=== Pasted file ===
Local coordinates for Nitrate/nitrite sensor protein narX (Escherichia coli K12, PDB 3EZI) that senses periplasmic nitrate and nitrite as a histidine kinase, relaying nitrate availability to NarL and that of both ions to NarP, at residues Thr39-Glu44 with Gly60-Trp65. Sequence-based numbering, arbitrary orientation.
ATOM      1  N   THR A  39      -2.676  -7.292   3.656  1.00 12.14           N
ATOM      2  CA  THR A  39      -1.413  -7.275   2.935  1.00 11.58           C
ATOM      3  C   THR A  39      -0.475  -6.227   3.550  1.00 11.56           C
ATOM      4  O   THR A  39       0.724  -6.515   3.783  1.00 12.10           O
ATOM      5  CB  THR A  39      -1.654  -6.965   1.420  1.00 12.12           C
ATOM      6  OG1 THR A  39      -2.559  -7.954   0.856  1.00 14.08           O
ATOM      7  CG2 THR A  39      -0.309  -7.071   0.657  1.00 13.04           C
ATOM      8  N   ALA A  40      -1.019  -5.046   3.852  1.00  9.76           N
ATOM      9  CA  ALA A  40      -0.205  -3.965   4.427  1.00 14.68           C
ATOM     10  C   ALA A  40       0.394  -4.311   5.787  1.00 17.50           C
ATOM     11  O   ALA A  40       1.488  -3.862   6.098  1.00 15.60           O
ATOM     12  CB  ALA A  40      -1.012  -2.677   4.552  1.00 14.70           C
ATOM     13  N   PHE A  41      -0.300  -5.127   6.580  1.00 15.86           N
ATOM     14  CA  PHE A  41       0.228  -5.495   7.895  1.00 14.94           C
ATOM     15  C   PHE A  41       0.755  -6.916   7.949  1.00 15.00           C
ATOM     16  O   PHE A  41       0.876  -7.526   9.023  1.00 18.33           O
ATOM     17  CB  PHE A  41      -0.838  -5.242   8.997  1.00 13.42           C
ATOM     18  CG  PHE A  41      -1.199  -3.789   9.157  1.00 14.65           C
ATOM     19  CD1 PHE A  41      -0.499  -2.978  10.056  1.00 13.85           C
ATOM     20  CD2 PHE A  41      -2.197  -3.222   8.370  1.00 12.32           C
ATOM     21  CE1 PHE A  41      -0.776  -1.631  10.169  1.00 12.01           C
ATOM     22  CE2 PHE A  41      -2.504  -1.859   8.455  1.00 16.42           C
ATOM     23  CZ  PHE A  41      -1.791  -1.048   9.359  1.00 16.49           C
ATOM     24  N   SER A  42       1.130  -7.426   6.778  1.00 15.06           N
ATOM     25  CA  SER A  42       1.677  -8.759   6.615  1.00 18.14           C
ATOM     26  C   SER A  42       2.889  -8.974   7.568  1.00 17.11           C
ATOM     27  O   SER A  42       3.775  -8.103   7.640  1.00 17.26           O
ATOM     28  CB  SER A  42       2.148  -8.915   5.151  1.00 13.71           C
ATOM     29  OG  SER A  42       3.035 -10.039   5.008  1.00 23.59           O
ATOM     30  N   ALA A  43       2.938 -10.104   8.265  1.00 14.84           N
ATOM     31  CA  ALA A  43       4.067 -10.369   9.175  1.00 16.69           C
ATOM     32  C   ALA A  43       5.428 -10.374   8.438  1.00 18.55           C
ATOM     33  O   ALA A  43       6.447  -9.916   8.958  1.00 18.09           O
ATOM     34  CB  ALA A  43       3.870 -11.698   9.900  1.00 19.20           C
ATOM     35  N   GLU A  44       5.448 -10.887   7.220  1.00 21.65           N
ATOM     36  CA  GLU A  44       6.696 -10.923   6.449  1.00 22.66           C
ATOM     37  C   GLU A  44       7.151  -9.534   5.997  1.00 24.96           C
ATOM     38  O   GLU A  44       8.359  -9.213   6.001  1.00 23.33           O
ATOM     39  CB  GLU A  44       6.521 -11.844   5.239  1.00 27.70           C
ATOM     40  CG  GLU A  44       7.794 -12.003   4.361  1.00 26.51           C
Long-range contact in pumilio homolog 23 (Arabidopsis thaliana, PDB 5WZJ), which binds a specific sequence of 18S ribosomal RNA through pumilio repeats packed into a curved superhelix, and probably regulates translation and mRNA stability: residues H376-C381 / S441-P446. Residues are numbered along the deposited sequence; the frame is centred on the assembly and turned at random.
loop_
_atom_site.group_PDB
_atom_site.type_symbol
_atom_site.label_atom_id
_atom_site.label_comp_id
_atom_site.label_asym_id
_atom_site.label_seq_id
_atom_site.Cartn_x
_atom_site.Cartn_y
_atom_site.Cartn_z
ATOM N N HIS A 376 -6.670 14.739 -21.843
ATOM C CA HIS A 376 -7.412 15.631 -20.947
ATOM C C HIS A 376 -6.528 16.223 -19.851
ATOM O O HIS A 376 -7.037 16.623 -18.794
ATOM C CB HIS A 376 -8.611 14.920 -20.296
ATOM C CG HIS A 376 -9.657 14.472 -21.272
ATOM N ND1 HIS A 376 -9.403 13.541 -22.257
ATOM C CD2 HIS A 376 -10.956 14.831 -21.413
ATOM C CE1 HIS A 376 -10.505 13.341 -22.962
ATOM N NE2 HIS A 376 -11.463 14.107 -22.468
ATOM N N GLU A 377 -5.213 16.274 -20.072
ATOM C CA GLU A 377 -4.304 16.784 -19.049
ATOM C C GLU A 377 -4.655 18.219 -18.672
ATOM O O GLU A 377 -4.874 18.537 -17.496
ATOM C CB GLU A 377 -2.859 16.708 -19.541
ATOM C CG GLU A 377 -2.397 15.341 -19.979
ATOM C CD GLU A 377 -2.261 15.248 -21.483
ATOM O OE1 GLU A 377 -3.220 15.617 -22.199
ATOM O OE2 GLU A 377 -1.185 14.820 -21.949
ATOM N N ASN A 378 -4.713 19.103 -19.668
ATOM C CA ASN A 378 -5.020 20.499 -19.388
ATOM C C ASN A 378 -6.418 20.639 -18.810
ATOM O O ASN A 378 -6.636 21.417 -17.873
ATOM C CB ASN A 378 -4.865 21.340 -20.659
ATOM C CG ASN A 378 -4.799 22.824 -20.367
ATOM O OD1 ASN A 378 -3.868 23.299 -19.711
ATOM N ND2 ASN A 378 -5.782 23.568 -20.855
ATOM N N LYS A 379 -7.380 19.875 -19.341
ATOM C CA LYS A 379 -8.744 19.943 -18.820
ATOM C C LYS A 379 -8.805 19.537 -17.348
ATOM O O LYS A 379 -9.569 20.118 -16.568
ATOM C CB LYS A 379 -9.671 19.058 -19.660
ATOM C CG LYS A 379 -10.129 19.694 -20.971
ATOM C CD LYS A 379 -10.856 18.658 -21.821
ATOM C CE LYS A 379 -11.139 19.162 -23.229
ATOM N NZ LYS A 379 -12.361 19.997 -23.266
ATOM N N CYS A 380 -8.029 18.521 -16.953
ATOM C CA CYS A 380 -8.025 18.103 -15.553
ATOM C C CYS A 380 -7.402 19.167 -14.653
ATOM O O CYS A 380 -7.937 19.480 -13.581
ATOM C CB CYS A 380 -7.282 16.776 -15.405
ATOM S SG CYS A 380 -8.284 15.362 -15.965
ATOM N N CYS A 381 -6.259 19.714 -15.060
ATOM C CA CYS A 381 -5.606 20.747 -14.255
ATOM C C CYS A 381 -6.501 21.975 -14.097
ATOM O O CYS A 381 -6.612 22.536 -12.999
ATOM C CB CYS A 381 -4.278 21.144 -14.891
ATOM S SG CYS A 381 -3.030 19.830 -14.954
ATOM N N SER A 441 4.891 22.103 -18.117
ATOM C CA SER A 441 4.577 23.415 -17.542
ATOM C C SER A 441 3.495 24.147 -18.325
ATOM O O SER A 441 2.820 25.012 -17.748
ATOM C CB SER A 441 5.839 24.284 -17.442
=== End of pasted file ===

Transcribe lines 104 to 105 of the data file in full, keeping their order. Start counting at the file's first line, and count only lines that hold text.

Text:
ATOM O O SER A 441 2.820 25.012 -17.748
ATOM C CB SER A 441 5.839 24.284 -17.442